The 1980s: a Turning Point for Marketing And Strategy

Posted by 17 March, 2008 Comments Off on The 1980s: a Turning Point for Marketing And Strategy

MARKETING AND STRATEGY
Using Tested Concepts and New Ideas for Marketing Strategy.

 

THE 1980S: A TURNING POINT FOR MARKETING AND STRATEGY

If any single factor can be blamed for the death of strategic planning, it must be the failure of the U.S. economy to compete globally during the 1980s. This economic bot­tleneck in the United States forced a reexamination of every aspect of business man­agement. And even though the economy rebounded in the 1990s, that examination revealed too many warts for anyone to want to return to business as usual. The failure of conventional strategies and management methods became painfully obvious in the 1980s as the trade imbalance in categories such as autos, machine tools, consumer electronics, semiconductors, and textiles took a nasty turn for the worse on the econ­omist’s charts. A report from MIT’s Commission on Industrial Productivity summed up management’s initial response to the problem:

The decline of the U.S. economy puzzles most Americans. The qualities and talents that gave rise to the dynamism of the postwar years must surely be present still in the national character, and yet American industry seems to have lost much of its vigor. In looking for ways to reverse the decline, it is only natural to turn to the methods that succeeded in the golden years of growth and innovation. Many business managers have adopted just this strategy. The results, unfortunately, are rather like those of a man who keeps striking the same match because it worked fine the first time.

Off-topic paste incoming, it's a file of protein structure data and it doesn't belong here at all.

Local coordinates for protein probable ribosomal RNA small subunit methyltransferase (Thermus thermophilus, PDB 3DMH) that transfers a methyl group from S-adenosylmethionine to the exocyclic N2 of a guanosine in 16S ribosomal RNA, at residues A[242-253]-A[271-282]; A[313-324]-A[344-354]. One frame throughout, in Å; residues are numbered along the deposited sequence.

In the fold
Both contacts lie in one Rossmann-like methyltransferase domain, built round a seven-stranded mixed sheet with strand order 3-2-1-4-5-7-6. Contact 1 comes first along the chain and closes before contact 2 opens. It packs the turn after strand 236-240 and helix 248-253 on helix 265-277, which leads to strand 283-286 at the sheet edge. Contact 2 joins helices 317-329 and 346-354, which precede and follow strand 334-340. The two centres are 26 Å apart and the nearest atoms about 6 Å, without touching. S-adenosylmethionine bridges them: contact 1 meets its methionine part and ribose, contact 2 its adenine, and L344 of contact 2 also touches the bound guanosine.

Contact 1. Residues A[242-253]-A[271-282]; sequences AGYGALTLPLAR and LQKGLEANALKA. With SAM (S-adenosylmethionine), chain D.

This failure to measure up to global competition left the people at Xerox look­ing through their pockets for another book of matches. Xerox’s story is an excellent il­lustration of what is happening to planning in U.S. businesses at this critical turning point in history. In 1974, Xerox had a stunning 86 percent world market share for photocopiers. What could possibly go wrong? As discussed shortly, conventional plan­ning models assume that strength and profits flow from strong market shares. But as new competitors, such as Ricoh and Canon, entered the market, Xerox fell back, all the way to a 17 percent market share in 1984.8 If strategic planning really was king, Xerox’s managers would have been beheaded! The company began to climb back out of its hole in the latter half of the 1980s, regaining lost share and improving quality. Along the way, Xerox invented new ways of planning and implementing strategy, and adopted many of the best techniques used by its Japanese competitors. We’ll start with a quick review of the planning models that led companies such as Xerox into so much trouble.
It is easy to dismiss the old approach to planning as worthless, but this is not fair. Managers today cannot ignore the old wisdom, but they also cannot rely on it to provide competitive advantage. One must know yesterday’s techniques to play the game, and must pioneer tomorrow’s techniques to win it. One must realize that the changing environment requires new tools, and the old tools by nature lose their edge when everyone learns to use them. As this lesson’s opening quote suggests, there is a sort of arms race in strategy, with the advantage going to the innovators. But, al­though “smart missiles” may now carry the day, it would still be folly to enter the bat­tlefield without a rifle. Business strategy is similar: Today’s planners must master both the old and the new. (And then, most likely, invent something of their own any­way. But more on that later!)

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